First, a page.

Complications arising from breast enlargement surgery are relatively uncommon, but the procedure is by no means without risk. One of the most pressing concerns of breast augmentation patients is cancer: not in the context of cancer developing from implants, but in respect to implants affecting the chances of cancer being detected.
Thus, some prospective patients are questioning whether breast enhancement surgery is as safe as some cosmetic surgeons would have them believe.
According to various sources, more than half a million women undergo breast enhancement surgery in the U.S. each year. To date, millions of women have opted for breast augmentation for one reason or another.
Before discussing the risks of breast enhancement surgery in the context of cancer screening, it is worth noting that the types of implant provided to patients have evolved markedly since the procedure was introduced half a century ago.
Thus, older implants are likely to carry greater risks than newer implants.
When dealing with as sensitive a topic as breast cancer, it is useful to look at statistics for a detailed, objective view of the associated risks of cosmetic surgery. According to the latest data provided by health bodies in the States, breast implants can obscure breast cancer detection by as much as 50 per cent. However, results are by no means the same for all patients.
While 50 per cent of breast tissue can be obscured by implants, some patients undergoing mammography (X-ray screening for breast abnormalities) might suffer no complications whatsoever. As estimates of obscuration vary from 15 per cent to 50 per cent, it cannot be said with any degree of confidence that all breast implants cause problems on mammograms.
However, breast implants do cause some degree of obscuration, so it is essential that women are armed with sufficient knowledge of the risks before undergoing breast enhancement surgery. To more or less the same extent, gel and silicone breast implants are radio opaque, which simply means that they appear on X-rays, usually as white lumps or blobs. If implants are visible on mammograms, early signs of breast cancer may prove undetectable if obscuration is especially high.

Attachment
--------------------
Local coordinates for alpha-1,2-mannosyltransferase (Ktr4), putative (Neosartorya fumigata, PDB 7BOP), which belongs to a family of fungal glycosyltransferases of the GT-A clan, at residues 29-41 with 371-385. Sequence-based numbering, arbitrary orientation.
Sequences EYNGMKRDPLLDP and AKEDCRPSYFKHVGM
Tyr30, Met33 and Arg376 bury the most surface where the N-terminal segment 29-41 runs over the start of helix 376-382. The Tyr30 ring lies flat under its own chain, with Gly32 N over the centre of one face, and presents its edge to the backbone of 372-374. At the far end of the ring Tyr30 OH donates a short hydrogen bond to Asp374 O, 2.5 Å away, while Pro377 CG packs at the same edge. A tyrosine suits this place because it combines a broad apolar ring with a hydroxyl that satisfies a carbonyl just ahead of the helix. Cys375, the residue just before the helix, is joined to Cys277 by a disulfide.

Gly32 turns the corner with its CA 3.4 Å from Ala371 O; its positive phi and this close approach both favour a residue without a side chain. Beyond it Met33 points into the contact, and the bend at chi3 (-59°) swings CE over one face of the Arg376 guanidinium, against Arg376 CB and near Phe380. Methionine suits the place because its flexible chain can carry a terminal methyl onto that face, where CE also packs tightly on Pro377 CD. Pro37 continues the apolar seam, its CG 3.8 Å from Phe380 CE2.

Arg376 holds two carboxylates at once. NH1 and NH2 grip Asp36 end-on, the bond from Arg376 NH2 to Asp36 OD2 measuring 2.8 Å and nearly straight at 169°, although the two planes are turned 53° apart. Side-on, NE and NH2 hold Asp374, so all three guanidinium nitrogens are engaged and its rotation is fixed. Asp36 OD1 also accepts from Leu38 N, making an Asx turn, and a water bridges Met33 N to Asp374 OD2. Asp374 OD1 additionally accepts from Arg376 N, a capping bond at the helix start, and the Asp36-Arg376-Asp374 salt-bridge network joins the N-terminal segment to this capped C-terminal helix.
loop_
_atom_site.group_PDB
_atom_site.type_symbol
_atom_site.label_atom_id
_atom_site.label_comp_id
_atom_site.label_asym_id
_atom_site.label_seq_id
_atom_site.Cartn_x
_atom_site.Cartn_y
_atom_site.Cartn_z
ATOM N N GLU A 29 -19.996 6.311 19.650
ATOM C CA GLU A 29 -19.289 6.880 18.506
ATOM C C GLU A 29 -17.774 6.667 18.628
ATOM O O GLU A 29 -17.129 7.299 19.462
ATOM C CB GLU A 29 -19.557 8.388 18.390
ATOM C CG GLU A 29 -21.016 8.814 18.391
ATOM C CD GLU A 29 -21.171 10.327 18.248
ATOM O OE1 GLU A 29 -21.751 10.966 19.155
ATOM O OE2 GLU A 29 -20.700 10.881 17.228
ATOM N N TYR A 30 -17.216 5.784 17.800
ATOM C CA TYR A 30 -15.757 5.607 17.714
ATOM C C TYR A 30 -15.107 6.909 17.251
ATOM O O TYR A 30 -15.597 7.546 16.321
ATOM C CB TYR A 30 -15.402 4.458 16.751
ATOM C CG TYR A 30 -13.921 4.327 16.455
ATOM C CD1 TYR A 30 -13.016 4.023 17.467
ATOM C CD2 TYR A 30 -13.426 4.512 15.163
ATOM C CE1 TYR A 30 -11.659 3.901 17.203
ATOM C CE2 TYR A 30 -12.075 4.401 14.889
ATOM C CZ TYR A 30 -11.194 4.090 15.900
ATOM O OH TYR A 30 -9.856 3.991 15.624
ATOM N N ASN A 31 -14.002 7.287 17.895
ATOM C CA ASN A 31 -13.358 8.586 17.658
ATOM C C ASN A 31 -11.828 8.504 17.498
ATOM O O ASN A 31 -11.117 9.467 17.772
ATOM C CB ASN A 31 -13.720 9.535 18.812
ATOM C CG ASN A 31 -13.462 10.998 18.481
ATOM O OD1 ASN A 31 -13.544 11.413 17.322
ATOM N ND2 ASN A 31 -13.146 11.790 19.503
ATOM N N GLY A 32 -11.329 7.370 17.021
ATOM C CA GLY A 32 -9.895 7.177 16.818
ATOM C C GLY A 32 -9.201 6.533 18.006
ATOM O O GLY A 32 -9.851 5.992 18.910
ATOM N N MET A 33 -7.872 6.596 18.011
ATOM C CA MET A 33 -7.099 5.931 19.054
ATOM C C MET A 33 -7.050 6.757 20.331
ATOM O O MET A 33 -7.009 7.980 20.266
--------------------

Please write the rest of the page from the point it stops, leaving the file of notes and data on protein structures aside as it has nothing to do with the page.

It is sometimes that cases that scar tissue calcifications produced during or after breast enhancement surgery are mistaken for calcifications associated with breast cancer. False positive results can cause considerable anxiety among women, many of whom would be required to undergo further testing to establish the presence of cancer. A false positive, of course, is far better than a false negative, which can sometimes occur in women who have undergone breast enhancement surgery.
Considering that mammograms have been shown to significantly decrease the number of patients who die from breast cancer each year, it is important to weigh the pros and cons of certain types of breast enhancement surgery.
Breast implants that are inserted beneath the pectorals (chest muscles) tend to cause substantially less obscuration because they hide less of the breast tissue. Implants placed above the chest muscle and beneath the breast tissue cause more obscuration on average. Options for breast implant placement need to be discussed with the consulting physician.
Finally, it is worth adding that several studies in the U.S. and Europe have shown that women with breast implants are subject to a marginally reduced risk of developing breast cancer in comparison with women who do not have implants. The reasons for this could be incidental, but one explanation is that the implants help to eliminate cancer-producing cells by stimulating a specific immune response in the body.